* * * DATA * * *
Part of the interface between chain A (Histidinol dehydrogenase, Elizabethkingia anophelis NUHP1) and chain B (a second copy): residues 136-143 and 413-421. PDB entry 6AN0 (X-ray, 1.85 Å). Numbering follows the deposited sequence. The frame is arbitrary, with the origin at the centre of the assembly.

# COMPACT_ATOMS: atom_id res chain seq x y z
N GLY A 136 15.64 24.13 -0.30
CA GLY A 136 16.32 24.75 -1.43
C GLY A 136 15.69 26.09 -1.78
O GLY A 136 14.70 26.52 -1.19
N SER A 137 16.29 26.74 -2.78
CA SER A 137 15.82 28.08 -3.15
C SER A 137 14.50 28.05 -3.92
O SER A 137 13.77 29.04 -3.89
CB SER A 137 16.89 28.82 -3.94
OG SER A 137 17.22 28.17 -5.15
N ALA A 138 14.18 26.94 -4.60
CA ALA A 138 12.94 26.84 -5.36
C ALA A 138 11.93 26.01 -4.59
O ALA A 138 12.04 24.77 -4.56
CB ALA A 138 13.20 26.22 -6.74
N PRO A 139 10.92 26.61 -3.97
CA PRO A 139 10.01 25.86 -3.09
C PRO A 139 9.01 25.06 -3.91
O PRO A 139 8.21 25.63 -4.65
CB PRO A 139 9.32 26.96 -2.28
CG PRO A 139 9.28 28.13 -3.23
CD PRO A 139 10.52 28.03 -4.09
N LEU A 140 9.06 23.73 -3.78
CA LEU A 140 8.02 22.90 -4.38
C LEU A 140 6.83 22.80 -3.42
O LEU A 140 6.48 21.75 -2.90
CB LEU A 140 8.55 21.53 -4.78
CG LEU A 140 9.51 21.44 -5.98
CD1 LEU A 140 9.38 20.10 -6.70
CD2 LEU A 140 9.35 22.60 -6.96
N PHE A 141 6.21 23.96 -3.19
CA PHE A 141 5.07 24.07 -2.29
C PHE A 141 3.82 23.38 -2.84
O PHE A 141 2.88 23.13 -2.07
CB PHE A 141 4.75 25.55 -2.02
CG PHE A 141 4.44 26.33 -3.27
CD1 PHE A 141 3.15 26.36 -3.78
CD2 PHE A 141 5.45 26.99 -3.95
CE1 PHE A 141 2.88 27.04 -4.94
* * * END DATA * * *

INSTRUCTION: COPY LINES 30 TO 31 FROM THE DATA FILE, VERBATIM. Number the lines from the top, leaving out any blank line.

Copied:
CG LEU A 140 9.51 21.44 -5.98
CD1 LEU A 140 9.38 20.10 -6.70